November 16, 1940.
Samuel A. Margolis, of Manchester, N.H., for creditors.
Winslow H. Osborne, of Concord, N.H., for bankrupt.
Proceedings in the matter of Francis Irving Brown, bankrupt, wherein the referee in bankruptcy made an order granting an unqualified discharge to the bankrupt from his provable debts. Daniel I. Rotman and George H. Whitney, creditors, filed objections to that order. On certificate for review of order.
Order reversed and cause remanded to referee for modification of his ruling.
This matter comes to the Court on a certificate for review from an order of the Referee in Bankruptcy, granting an unqualified discharge to the bankrupt from his provable debts. From this order two objecting creditors Daniel I. Rotman and George H. Whitney, have filed objections.
The salient facts reported by the Referee are that Francis Irving Brown, the bankrupt, filed a petition in this court on March 8, 1939, with an affidavit of poverty. On the same day he was adjudged a bankrupt and the petition referred to the Referee in Bankruptcy. Provable debts of the objecting creditors were listed in the bankrupt's schedules. The Referee made the usual request to the bankrupt for indemnity for expenses, which was not furnished, and on June 14, 1939, the Referee recommended that the proceedings be dismissed, under the rule, and it was ordered that the proceedings be dismissed for want of prosecution. No notices to creditors were ever sent out, nor were any proofs of claim filed.
The present case was filed March 2, 1940. Brown was again adjudicated a bankrupt and the petition referred in the usual course. A small amount of property was scheduled and a trustee was appointed. June 4, 1940, was fixed as the date on or before which objections to the discharge were to be filed and notices were sent to all creditors.
Claims of the objecting creditors were again scheduled and duly proved and they seasonably filed objections to the bankrupt's discharge. A hearing on said objections was held September 26, 1940, at which time it was ordered that a discharge be granted. Within ten days therefrom the objecting creditors severally filed petitions for a review.
The petitions for review came on for hearing before this court October 31, 1940, and were argued by counsel for the petitioning creditors and the bankrupt. Both sides submitted briefs. The only question is whether or not the claims listed in the former proceedings are dischargeable in this proceeding. The Referee took the position that the doctrine of res adjudicata should not be applied in a case where no proceedings were taken to which both the bankrupt and creditors were parties; that the first proceedings never reached a stage where the creditors had actually appeared and no decision had been made which was mutually binding upon them.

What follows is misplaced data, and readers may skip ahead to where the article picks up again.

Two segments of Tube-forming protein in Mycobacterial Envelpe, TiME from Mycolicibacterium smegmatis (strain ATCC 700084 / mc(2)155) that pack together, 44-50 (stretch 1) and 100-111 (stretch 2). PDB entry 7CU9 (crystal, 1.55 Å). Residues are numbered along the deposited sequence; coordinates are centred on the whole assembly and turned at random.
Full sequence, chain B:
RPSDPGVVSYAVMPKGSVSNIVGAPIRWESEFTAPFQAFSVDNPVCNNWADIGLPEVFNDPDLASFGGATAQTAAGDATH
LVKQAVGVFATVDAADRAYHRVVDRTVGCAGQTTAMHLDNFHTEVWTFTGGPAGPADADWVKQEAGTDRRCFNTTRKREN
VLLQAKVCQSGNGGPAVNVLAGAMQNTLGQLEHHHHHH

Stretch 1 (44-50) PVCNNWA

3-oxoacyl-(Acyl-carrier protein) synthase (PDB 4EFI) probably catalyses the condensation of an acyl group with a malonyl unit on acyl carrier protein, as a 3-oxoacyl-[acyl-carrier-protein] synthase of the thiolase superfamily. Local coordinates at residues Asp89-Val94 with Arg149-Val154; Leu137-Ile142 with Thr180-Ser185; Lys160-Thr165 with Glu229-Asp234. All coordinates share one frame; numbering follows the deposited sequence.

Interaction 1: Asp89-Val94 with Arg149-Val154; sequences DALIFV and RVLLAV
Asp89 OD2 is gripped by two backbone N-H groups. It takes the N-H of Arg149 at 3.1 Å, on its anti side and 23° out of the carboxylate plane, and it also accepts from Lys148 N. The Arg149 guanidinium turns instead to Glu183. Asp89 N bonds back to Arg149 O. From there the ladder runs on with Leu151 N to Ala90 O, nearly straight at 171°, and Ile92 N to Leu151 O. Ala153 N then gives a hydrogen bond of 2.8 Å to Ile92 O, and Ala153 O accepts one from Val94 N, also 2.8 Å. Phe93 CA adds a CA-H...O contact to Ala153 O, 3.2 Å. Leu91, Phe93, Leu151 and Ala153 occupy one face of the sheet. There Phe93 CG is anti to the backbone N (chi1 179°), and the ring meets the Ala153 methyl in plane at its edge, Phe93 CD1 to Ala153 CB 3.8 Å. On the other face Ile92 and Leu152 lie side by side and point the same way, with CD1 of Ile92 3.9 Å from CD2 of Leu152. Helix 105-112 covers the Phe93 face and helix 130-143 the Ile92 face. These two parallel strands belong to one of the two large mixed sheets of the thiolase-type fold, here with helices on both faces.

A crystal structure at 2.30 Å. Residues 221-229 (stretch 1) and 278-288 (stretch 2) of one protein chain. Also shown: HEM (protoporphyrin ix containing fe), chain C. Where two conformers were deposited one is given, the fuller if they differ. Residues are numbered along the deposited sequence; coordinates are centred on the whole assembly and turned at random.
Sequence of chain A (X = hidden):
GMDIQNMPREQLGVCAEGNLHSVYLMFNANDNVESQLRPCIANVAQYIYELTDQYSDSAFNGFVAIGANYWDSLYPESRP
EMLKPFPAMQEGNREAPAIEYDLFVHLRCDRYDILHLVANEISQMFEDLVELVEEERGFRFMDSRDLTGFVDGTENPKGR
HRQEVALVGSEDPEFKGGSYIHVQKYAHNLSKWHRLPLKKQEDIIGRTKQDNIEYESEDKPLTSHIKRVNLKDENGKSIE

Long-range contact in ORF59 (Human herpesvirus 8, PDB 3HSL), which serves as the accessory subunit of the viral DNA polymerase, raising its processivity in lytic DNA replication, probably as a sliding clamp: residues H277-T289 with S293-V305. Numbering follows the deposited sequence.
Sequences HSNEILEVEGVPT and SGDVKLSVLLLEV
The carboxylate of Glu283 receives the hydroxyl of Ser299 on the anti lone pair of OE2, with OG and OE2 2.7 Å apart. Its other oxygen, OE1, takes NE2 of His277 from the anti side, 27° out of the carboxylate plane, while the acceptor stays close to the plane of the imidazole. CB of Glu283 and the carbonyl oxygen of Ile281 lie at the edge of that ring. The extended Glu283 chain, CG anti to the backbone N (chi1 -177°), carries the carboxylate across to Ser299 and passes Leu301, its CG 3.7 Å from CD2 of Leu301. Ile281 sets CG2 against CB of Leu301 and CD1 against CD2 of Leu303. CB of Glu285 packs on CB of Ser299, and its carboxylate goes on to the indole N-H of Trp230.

Following the rule in the case of In re Perry, D.C., 50 F.2d 464, the bankrupt was granted an unconditional discharge.
My first impressions were that the Referee's ruling was correct, but after a careful study of numerous cases, particularly the case of Pollet v. Cosel, 1 Cir., 179 F. 488, 489, 30 L.R.A., N.S., 1164, I am convinced that the case relied on by the Referee is contrary to the weight of authority. In the Pollet case the bankrupt failed to prosecute his application for discharge. The Court refused to grant in the second bankruptcy proceedings a discharge as to debts provable under the first proceeding but did grant a qualified discharge from intervening debts. Judge Putnam in his opinion says: "The questions we have here, in one form or another, have been before Circuit Courts of Appeals in other circuits three times: First, in Re Fiegenbaum, in the Circuit Court of Appeals for the Second Circuit, decided on February 25, 1903, 121 F. 69, 57 C.C.A. 409; second, in Kuntz v. Young, in the Circuit Court of Appeals for the Eighth Circuit, decided on July 28, 1904, 131 F. 719, 65 C.C.A. 477; and, third, again in the Circuit Court of Appeals for the Second Circuit, in Re Kuffler, 151 F. 12, 80 C.C.A. 509, decided January 7, 1907. In the first case a discharge had been refused. In the second and third cases the petition for a discharge had been dismissed for want of prosecution, the same as here. And yet the same result was reached practically in each case, all in support of the judgment of the District Court now appealed from."